I don’t know what came over me; sorry for shooting my mouth off like that and the sweet, sad face in front of me, the boy who loves horrible stuff as long as it’s fiction, blanching in the face of such sudden poison.

“Just people,” I say. “Anyway, the Irish came over in droves back then. That would have been Thomas Columbus Boyle’s father.”

Conner wanders off to find a pile of broken bricks and other rubble. Taking his best pitching stance, he hurls bricks at the stable wall.

Diligent Thomas works his way across the cemetery, taking forever, reading every stone caught in briar and weeds and according the poor dishonored dead that small respect. He holds the bike wheel on one shoulder. The sun catches his hair and glints off the metal bicycle spokes like a postmodern halo.

We prowl the stones, occasionally losing sight of each other among the undulating hills of dried golden grass and brown stalks of last years Black-Eyed-Susans. The cemetery is bigger than it looked at first. Sun sliding toward late afternoon, I think we won’t find it. I try to remember Thomas Columbus’s children: Howard, Robert, Catherine, Albert, Blanche and Angora plus the dead children whose names I’ve never heard.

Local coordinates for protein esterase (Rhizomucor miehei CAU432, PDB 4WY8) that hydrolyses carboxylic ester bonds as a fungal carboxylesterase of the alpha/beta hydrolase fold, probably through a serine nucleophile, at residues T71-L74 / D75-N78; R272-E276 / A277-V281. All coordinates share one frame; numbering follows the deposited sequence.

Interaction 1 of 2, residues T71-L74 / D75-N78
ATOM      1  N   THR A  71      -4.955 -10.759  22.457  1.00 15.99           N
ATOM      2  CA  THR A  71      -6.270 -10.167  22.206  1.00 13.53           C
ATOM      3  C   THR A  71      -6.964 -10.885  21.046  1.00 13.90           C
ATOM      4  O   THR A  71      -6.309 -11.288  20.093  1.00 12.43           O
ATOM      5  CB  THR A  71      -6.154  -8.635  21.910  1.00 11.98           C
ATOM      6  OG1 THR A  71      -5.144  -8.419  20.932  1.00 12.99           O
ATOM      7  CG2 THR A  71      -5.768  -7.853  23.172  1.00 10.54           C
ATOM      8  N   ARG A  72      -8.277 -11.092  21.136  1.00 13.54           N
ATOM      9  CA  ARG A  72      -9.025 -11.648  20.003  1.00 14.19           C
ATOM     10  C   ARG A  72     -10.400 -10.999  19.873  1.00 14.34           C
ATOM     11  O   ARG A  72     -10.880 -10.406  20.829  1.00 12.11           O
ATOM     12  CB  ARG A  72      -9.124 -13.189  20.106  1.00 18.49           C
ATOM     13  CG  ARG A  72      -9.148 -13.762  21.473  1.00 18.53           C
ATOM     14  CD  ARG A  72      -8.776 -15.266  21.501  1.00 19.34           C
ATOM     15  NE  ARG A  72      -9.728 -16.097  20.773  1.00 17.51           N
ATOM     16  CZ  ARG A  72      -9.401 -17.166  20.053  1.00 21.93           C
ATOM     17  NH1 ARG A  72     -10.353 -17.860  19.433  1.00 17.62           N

My father used to take me visiting the old relatives in their narrow row houses, shades pulled down in the summer, and the rooms dim and cool; a Blessed Mother statue in a shadowy corner smiling down on a glassful of wilting roses. I still remember their low voices and the soft titter of their laughter; soft-spoken gentlemen with lumpy hands and gray wool sweaters and the old ladies with their thin-skinned soft white arms. The smell of newspapers and soup, folded linens in an old icebox and cups of sugary tea.